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Bayeux Tapestry is a real glass act for new exhibition.

THE intricate detail of the Bayeux Tapestry has been painstakingly recreated in glass to form the centrepiece of an autumn exhibition.

The tapestry has been engraved onto a shallow crystal bowl with English description of each major event.

The original tapestry is nearly 70 metres (230 ft) long and depicts the events leading up to the Norman conquest of England by William the Conqueror against his opponent Harold, Earl of Wessex, and culminates in the Battle of Hastings.

The Bayeux Tapestry dish will form part of the Reflections On Glass display at Glastonbury Abbey's autumn exhibition from Friday.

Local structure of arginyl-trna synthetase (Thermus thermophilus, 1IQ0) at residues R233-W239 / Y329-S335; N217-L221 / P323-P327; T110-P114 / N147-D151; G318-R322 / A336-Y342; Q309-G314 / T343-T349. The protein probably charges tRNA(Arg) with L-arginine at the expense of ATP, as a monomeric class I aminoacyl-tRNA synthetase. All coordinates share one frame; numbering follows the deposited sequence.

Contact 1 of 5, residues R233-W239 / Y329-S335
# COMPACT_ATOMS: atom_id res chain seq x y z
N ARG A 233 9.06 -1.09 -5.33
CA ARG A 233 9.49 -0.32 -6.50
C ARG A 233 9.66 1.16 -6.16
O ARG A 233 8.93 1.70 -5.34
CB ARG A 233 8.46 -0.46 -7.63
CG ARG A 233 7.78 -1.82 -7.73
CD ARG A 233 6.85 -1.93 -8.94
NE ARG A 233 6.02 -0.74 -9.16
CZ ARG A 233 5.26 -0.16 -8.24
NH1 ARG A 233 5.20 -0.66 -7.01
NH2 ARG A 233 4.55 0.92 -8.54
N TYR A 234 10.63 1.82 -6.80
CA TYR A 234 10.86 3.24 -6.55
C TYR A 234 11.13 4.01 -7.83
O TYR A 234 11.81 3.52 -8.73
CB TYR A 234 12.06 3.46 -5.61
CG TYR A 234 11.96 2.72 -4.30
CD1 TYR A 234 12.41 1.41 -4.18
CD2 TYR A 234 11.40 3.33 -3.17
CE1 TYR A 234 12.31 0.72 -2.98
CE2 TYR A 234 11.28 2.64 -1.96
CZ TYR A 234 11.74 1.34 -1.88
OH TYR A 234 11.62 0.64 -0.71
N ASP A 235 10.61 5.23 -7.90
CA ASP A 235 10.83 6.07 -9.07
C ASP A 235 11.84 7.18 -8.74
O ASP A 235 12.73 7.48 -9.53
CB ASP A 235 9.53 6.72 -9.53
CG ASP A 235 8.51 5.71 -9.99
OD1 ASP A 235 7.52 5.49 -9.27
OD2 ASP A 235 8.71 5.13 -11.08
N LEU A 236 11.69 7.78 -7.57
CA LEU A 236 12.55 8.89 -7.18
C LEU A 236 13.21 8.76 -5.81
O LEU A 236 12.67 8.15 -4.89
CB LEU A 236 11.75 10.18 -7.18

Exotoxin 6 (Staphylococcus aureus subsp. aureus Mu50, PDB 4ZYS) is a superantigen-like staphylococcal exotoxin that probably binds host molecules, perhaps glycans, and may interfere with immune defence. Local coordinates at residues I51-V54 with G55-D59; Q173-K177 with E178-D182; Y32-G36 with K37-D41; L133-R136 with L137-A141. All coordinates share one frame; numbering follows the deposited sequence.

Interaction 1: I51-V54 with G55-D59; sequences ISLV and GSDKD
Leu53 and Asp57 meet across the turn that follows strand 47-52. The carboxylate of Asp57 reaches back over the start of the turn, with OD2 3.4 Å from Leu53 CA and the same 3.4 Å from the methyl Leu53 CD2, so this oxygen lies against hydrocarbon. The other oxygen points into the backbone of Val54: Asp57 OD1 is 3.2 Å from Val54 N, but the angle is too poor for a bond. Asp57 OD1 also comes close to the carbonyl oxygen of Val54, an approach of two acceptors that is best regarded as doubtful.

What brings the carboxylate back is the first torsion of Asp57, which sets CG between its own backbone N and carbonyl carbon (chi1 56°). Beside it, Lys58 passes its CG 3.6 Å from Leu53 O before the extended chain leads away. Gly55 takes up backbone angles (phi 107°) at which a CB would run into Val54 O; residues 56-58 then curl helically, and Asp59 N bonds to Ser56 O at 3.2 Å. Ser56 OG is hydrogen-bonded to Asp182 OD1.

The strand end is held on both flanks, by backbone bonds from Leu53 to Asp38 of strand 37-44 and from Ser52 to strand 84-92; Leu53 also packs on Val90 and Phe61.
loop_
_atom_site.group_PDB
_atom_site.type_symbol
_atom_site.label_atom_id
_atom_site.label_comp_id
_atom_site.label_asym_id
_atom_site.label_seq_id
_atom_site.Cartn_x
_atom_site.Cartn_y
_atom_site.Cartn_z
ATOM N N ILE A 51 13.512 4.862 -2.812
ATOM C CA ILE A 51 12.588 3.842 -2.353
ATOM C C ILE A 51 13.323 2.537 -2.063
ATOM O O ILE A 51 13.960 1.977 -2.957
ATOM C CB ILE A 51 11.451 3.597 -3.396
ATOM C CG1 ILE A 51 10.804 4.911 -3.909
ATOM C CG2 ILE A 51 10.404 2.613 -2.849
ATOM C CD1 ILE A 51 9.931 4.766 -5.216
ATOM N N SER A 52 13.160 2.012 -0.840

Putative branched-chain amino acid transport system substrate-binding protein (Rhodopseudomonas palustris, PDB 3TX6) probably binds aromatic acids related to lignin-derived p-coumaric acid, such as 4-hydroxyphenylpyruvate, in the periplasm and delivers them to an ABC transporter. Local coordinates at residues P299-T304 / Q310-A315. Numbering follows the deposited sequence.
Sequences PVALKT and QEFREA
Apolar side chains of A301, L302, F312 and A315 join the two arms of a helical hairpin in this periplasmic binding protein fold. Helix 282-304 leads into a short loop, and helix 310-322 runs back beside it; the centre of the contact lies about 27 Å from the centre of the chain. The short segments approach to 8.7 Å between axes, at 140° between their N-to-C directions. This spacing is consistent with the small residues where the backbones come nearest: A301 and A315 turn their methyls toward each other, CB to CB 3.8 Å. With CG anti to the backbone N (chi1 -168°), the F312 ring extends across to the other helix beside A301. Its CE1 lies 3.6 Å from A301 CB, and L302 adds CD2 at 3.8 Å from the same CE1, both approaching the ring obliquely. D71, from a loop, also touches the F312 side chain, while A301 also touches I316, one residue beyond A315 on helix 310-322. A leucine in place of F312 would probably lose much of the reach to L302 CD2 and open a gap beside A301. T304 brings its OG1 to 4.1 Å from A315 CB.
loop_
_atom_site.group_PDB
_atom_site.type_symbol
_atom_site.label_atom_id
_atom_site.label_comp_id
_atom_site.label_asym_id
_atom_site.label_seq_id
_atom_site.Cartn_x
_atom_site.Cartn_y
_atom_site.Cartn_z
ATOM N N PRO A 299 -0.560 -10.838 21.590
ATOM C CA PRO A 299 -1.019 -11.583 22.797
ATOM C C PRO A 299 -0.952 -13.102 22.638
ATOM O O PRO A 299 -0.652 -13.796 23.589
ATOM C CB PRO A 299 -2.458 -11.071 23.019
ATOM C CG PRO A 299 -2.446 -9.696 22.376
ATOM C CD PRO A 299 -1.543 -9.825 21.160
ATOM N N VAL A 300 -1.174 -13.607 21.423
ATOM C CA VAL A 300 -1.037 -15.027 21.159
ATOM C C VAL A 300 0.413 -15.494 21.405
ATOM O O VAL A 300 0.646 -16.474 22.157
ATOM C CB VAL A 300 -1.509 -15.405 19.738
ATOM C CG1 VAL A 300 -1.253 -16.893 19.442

The creation - which depicts the 58 panels of the tapestry - took Frank Grenier six months to engrave onto the bowl which was blown by Neil Wilkin.

Mr Grenier, who lives in North Cadbury, Somerset, has been engraving for 20 years after training at West Dean College, Sussex, and then as a student of Simon Whistler, son of the famous glass engraver Lawrence Whistler.

He said: "Through this variety of engraved glass pieces I hope to show some of the magic involved in the art form.

"Many subjects can be represented and they all depend on the effects of light on the engraved surface of fine crystal." The exhibition will run until January 27.

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| Somerset artist Frank Grenier holds the famous Bayeux Tapestry painstakingly engraved in glass
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Publication:Western Mail (Cardiff, Wales)
Date:Oct 2, 2012
Words:226
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